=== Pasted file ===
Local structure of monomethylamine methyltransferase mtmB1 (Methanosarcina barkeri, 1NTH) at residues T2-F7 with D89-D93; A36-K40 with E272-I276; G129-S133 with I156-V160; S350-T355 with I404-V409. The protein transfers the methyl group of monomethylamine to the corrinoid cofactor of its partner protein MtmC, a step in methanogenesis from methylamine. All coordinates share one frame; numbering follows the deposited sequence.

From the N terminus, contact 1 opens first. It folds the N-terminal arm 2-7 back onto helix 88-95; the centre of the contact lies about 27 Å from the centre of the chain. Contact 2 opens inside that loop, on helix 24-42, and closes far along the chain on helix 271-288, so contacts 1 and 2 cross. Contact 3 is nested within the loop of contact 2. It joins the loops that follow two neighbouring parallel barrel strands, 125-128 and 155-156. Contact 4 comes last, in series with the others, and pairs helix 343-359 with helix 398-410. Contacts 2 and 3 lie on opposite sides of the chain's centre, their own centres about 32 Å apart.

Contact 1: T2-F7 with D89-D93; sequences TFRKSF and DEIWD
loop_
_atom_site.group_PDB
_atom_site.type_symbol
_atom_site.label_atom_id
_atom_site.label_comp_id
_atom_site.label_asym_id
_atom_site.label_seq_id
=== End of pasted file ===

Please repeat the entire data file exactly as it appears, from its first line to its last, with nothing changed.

Local structure of monomethylamine methyltransferase mtmB1 (Methanosarcina barkeri, 1NTH) at residues T2-F7 with D89-D93; A36-K40 with E272-I276; G129-S133 with I156-V160; S350-T355 with I404-V409. The protein transfers the methyl group of monomethylamine to the corrinoid cofactor of its partner protein MtmC, a step in methanogenesis from methylamine. All coordinates share one frame; numbering follows the deposited sequence.

From the N terminus, contact 1 opens first. It folds the N-terminal arm 2-7 back onto helix 88-95; the centre of the contact lies about 27 Å from the centre of the chain. Contact 2 opens inside that loop, on helix 24-42, and closes far along the chain on helix 271-288, so contacts 1 and 2 cross. Contact 3 is nested within the loop of contact 2. It joins the loops that follow two neighbouring parallel barrel strands, 125-128 and 155-156. Contact 4 comes last, in series with the others, and pairs helix 343-359 with helix 398-410. Contacts 2 and 3 lie on opposite sides of the chain's centre, their own centres about 32 Å apart.

Contact 1: T2-F7 with D89-D93; sequences TFRKSF and DEIWD
loop_
_atom_site.group_PDB
_atom_site.type_symbol
_atom_site.label_atom_id
_atom_site.label_comp_id
_atom_site.label_asym_id
_atom_site.label_seq_id